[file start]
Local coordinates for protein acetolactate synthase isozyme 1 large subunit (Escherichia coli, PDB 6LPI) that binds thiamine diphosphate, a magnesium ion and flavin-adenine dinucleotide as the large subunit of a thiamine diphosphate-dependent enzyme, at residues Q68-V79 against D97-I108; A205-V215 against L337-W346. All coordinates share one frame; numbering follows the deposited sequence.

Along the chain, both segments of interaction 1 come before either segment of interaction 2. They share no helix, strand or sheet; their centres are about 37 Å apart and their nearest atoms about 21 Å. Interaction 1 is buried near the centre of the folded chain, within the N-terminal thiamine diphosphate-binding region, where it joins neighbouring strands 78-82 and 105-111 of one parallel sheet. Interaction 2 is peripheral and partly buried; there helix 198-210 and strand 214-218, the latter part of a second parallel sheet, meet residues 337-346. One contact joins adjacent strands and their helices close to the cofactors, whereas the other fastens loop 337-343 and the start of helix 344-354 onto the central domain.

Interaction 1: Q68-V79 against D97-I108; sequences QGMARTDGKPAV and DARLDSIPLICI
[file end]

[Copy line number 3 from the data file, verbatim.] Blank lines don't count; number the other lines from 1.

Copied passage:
Interaction 1: Q68-V79 against D97-I108; sequences QGMARTDGKPAV and DARLDSIPLICI